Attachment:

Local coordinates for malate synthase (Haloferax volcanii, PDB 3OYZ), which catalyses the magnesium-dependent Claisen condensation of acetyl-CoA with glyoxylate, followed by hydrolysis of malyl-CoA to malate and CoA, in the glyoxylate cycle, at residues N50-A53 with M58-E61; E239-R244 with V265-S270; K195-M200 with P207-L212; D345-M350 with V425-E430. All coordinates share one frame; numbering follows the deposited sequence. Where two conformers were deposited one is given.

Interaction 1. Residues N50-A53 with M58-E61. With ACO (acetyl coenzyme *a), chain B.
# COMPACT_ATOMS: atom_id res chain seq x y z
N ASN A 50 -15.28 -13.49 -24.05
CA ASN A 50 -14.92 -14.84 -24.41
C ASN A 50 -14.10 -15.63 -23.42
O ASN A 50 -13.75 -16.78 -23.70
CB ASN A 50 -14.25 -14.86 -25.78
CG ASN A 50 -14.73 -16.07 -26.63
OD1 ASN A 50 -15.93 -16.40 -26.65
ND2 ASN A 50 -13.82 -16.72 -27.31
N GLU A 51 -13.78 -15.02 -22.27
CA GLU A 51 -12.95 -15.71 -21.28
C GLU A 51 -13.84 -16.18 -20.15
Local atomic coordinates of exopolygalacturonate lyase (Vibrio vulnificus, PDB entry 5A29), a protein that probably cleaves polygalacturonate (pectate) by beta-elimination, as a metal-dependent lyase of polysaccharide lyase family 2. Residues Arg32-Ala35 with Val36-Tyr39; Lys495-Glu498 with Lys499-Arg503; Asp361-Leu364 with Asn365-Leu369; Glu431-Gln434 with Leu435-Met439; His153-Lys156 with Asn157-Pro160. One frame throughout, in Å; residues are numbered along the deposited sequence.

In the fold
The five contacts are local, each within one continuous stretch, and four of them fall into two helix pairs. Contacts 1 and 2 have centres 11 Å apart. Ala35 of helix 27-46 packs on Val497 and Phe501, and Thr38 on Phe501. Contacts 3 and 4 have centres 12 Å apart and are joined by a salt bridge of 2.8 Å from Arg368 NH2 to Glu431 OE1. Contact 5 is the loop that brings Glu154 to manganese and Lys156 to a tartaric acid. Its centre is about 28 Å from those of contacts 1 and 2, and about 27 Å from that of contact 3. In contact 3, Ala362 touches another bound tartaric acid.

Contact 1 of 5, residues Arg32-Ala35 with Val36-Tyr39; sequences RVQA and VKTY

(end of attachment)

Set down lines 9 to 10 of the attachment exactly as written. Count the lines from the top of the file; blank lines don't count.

CG ASN A 50 -14.73 -16.07 -26.63
OD1 ASN A 50 -15.93 -16.40 -26.65